For some imaging applications, the extent to which a camera can communicate with its environment can be an important aspect in the camera decision process. The table below provides an overview of the connectivity of the Canon EOS 250D and Leica C-LUX and, in particular, the interfaces the cameras (and selected comparators) provide for accessory control and data transfer.
Mic / Speaker
|1.||Canon 250D||Y||stereo / mono||Y||-||mini||2.0||Y||-||Y|
|2.||Leica C-LUX||-||stereo / mono||-||-||micro||2.0||Y||-||-|
|3.||Canon 850D||Y||stereo / mono||Y||-||mini||2.0||Y||-||Y|
|4.||Canon M50 Mark II||Y||stereo / mono||Y||-||micro||2.0||Y||-||Y|
|5.||Canon G5 X Mark II||-||stereo / mono||-||-||micro||3.1||Y||-||Y|
|6.||Canon 2000D||Y||mono / mono||-||-||mini||2.0||Y||Y||-|
|7.||Canon 4000D||Y||mono / mono||-||-||mini||2.0||Y||Y||-|
|8.||Canon M50||Y||stereo / mono||Y||-||micro||2.0||Y||-||Y|
|9.||Canon 77D||Y||stereo / mono||Y||-||mini||2.0||Y||Y||Y|
|10.||Canon 200D||Y||stereo / mono||Y||-||mini||2.0||Y||Y||Y|
|11.||Canon 800D||Y||stereo / mono||Y||-||mini||2.0||Y||Y||Y|
|12.||Canon 760D||Y||stereo / mono||Y||-||mini||2.0||Y||Y||-|
|13.||Fujifilm X-T100||Y||stereo / mono||Y||-||micro||2.0||Y||-||Y|
|14.||Leica D-LUX 7||Y||stereo / mono||-||-||micro||2.0||Y||-||Y|
|15.||Panasonic LX100 II||Y||stereo / mono||-||-||micro||2.0||Y||-||Y|
|16.||Sony RX100 VII||-||stereo / mono||Y||-||micro||2.0||Y||Y||Y|
|17.||Sony RX100 VI||-||stereo / mono||-||-||micro||2.0||Y||Y||Y|
It is notable that the 250D has a hotshoe, while the C-LUX does not. This socket makes it possible to easily attach optional accessories, such as an external flash gun.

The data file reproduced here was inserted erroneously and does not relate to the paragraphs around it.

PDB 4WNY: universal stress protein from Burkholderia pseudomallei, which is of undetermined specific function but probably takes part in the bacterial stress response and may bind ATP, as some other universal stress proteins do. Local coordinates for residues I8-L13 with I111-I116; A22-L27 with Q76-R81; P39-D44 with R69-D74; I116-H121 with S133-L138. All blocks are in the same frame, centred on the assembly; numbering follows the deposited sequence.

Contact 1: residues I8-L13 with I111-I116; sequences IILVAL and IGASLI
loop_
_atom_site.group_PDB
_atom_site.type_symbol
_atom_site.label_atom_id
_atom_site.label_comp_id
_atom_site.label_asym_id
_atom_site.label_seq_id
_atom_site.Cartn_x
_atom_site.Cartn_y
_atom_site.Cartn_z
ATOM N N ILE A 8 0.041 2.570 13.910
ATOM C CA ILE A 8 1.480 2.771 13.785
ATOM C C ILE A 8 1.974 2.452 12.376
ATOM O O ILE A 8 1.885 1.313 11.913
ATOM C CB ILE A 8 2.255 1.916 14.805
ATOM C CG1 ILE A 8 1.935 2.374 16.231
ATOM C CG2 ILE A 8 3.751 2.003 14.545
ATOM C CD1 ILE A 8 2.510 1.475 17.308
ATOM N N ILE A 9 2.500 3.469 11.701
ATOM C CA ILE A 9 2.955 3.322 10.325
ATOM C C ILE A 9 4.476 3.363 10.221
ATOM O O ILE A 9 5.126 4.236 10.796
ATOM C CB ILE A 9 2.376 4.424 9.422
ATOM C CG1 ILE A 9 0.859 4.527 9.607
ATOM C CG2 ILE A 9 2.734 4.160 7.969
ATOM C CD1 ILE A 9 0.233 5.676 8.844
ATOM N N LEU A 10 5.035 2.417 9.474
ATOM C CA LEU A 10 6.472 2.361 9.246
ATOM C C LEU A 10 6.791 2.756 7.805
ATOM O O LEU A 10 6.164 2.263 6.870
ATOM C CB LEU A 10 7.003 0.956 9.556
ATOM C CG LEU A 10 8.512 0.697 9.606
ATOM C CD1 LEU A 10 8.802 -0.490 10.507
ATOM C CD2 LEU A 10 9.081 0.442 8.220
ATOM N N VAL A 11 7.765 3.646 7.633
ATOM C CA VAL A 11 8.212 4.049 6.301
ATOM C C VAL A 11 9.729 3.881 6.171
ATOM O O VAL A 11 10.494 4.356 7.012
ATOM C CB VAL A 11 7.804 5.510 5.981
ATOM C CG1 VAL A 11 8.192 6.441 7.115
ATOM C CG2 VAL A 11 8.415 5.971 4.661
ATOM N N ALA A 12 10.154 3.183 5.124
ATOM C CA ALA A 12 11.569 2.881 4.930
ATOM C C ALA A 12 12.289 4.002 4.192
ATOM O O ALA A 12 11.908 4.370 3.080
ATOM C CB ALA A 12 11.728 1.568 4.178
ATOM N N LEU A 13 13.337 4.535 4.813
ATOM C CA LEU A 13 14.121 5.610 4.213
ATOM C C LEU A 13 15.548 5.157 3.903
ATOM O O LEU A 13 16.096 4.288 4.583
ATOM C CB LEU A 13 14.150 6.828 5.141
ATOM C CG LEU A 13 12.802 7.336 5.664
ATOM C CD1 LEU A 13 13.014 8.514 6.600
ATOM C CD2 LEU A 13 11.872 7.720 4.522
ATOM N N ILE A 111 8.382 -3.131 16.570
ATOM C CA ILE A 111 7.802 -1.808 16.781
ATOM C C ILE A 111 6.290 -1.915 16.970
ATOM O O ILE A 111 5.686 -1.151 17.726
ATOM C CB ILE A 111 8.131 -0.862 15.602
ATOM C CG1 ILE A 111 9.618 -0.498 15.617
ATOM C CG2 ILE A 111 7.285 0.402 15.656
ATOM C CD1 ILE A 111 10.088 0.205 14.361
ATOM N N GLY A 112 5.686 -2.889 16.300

Both the 250D and the C-LUX are recent models that are part of the current product line-up. The 250D replaced the earlier Canon 200D, while the C-LUX does not have a direct predecessor. Further information on the features and operation of the 250D and C-LUX can be found, respectively, in the Canon 250D Manual (free pdf) or the online Leica C-LUX Manual.
So what conclusions can be drawn? Is there a clear favorite between the Canon 250D and the Leica C-LUX? Which camera is better? Below is a summary of the relative strengths of each of the two contestants.
Arguments in favor of the Canon EOS 250D:
- More detail: Offers more megapixels (24 vs 20MP) with a 10% higher linear resolution.
- Better image quality: Features a larger and more technologically advanced imaging sensor.
- Richer colors: The sensor size advantage translates into images with better, more accurate colors.
- More dynamic range: Larger sensor captures a wider spectrum of light and dark details.
- Better low-light sensitivity: Larger sensor produces good images even in poorly lit environments.
- Better live-view autofocus: Features on-sensor phase-detection for more confident autofocus.
- Better sound: Can connect to an external microphone for higher quality sound recording.
- Brighter framing: Features an optical viewfinder for clear, lag-free composition.
- Larger viewfinder image: Features a viewfinder with a higher magnification (0.54x vs 0.53x).
- More flexible LCD: Has a swivel screen for odd-angle shots in portrait or landscape orientation.
- More selfie-friendly: Has an articulated screen that can be turned to be front-facing.
- Faster shutter: Has higher mechanical shutter speed (1/4000s vs 1/2000s) to freeze action.
- More flexible: Can take a variety of interchangeable lenses, including specialty optics.
- Longer lasting: Can take more shots (1070 versus 370) on a single battery charge.
- Better lighting: Features a hotshoe and can thus hold and trigger an external flash gun.
- Easier wireless transfer: Supports Bluetooth for image sharing without cables.
- More modern: Is somewhat more recent (announced 9 months after the C-LUX).
Advantages of the Leica C-LUX:
- Better video: Provides higher movie framerates (4K/30p versus 4K/25p).